A plaintiff is not required to prove actual malice with regard to statutory conspiracy in Virginia. Galaxy Computer Services, Inc. v. Baker, 2005, 325 B.R. 544, new trial denied 2005 WL 2171454.
“Legal malice,” of kind required to support civil action under the Virginia Conspiracy Act, may be found where defendant acted intentionally, willfully and knowingly. In re Wellington Apartment, LLC, 2006, 350 B.R. 213. Conspiracy Key Number 1.1
Evidence of accountants’ legal malice towards client’s business was required for recovery on business conspiracy claim, under Virginia statute. Rogers v. Deane, 2014, 594 Fed.Appx. 768, 2014 WL 5753849.
Do I have to prove damages?
Actions for common law civil conspiracy and statutory business conspiracy lie only if a plaintiff sustains damages as a result of an act that is itself wrongful or tortious. Dunlap v. Cottman Transmission Systems, LLC, 2014, 754 S.E.2d 313, 287 Va. 207, answer to certified question conformed to 576 Fed.Appx. 225, 2014 WL 2854782, on remand 2015 WL 12804277.
How certain do damages have to be to win a case under Virginia’s conspiracy to injury business statute?
Under Virginia law, conspiracy statutes, which made it illegal to conspire to injure person in his business and provided civil remedies for such violations, do not apply to injuries to an unspecified future business. Warner v. Buck Creek Nursery, Inc., 2001, 149 F.Supp.2d 246.
Statutes governing conspiracy to cause injury to reputation, trade, business, or profession apply to business and property interests, not to personal or employment interests. Andrews v. Ring, 2003, 585 S.E.2d 780, 266 Va. 311.
Can I sue a city, county or state government in the Commonwealth for injuring my reputation?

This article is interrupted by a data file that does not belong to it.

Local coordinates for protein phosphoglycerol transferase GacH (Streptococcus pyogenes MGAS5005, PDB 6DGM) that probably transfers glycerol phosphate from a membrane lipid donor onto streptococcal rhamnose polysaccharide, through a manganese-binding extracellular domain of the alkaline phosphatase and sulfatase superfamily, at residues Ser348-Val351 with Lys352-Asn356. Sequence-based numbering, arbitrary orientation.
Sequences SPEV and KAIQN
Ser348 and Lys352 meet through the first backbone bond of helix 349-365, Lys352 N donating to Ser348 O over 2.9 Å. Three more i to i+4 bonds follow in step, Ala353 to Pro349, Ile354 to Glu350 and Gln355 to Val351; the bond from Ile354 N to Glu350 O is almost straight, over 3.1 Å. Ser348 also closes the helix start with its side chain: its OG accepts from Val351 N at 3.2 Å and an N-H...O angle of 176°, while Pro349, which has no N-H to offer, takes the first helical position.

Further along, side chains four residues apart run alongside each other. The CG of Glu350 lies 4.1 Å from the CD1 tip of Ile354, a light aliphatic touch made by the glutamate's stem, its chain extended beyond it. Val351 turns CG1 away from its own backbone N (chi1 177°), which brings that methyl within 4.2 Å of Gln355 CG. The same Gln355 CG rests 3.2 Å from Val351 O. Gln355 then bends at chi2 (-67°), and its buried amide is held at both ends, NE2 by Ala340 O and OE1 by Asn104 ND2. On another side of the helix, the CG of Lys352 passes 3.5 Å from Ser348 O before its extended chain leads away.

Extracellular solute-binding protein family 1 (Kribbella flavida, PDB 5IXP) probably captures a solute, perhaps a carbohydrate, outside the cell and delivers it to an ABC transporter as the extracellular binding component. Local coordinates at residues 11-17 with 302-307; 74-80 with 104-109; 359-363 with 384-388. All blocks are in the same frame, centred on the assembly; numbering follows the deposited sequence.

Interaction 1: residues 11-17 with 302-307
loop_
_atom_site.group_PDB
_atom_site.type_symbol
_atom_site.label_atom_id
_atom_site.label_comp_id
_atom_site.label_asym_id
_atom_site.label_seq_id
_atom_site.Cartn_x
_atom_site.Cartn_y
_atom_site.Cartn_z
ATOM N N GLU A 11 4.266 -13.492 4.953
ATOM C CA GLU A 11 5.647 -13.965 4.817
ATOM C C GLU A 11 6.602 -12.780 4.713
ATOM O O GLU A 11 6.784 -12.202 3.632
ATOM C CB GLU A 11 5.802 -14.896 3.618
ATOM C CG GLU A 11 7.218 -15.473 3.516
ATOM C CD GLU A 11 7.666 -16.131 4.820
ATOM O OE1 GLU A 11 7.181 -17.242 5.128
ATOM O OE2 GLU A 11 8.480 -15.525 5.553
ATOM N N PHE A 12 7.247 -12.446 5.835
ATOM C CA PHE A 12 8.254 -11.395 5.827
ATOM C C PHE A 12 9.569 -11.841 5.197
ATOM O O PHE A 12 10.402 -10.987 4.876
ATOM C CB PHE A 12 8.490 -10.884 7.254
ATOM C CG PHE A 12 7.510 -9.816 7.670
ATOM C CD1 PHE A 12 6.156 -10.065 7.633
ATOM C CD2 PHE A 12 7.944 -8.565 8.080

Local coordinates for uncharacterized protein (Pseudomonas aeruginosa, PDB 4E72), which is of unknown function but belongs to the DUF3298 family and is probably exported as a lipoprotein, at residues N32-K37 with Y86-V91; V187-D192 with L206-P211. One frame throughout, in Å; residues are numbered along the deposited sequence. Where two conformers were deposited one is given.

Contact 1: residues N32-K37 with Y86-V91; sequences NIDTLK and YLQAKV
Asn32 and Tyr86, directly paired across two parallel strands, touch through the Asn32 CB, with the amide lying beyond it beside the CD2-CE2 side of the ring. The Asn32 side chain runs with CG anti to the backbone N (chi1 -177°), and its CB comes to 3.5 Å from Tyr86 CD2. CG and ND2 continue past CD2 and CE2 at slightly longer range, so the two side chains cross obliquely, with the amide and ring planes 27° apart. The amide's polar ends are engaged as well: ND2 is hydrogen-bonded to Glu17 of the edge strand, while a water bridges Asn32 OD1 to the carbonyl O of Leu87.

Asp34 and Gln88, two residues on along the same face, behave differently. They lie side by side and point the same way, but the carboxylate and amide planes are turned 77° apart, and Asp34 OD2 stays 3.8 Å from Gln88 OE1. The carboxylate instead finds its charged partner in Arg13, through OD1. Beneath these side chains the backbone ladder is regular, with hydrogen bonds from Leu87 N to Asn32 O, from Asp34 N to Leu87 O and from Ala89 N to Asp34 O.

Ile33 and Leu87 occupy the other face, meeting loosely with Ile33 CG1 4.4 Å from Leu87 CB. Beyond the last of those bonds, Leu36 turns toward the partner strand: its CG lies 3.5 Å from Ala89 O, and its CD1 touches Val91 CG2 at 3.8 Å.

A city may be beyond scope of Virginia Conspiracy Act if the challenged activities were performed by public officials within scope of their employment. Va.Code 1950, § 18.2-499. Reasor v. City of Norfolk, Va., 1984, 606 F.Supp. 788.
What defenses are available to a Virginia conspiracy to injure reputation lawsuit?
Under Virginia law, the intracorporate immunity doctrine holds that a conspiracy between a corporation and agents of that corporation acting within the scope of their employment is a legal impossibility. Phoenix Renovation Corp. v. Rodriguez, 2005, 403 F.Supp.2d 510.
Are there limits to the intracorporate immunity doctrine?
Virginia intracorporate immunity doctrine barred former employee’s claim against former employer, its officers, and others under Virginia civil conspiracy statute in the absence of any allegation that individual defendants were dominated by personal motives or that actions of individual defendants somehow exceeded scope of their employment. Va.Code 1950, §§ 18.2-499, 18.2-500. Selman v. American Sports Underwriters, Inc., 1988, 697 F.Supp. 225.
Can I sue someone who defamed me in court?
Statute providing that no individual shall be prosecuted for any transaction concerning which he may testify in suit for injury to trade or business does not withdraw subject-matter jurisdiction, but affords defense of immunity, which may be waived by failure to invoke immunity when prosecution is begun. Code 1950, §§ 18.2-500, 18.2-501. Evans v. Com., 1983, 308 S.E.2d 126, 226 Va. 292.
What is the burden of proof in a case under Virginia’s conspiracy to injury reputation in trade or business statute?
Civil plaintiff bears burden of proving violation of Virginia Conspiracy Act by clear and convincing evidence. Virginia Vermiculite, Ltd. v. W.R. Grace & Co.–Conn., 2001, 144 F.Supp.2d 558, affirmed on other grounds 307 F.3d 277, certiorari denied 123 S.Ct. 1900, 538 U.S. 998, 155 L.Ed.2d 824.
Can a co-worker conspire with my boss to try to injure my reputation?
Under Virginia law, agent cannot conspire with its principal. Michigan Mut. Ins. Co. v. Smoot, 2000, 129 F.Supp.2d 912.
What about defamation? How can I also file a lawsuit for defamation in Virginia?
When private individual brings suit for defamatory words involving no matters of public concern, compensatory damages for injury to reputation, humiliation, and embarrassment are presumed if the words are found to be actionable per se at common law, but the individual must prove negligence as a predicate for recovery, even if the words are actionable per se. Levine v. McLeskey, 1995, 881 F.Supp. 1030, affirmed in part, vacated in part 164 F.3d 210.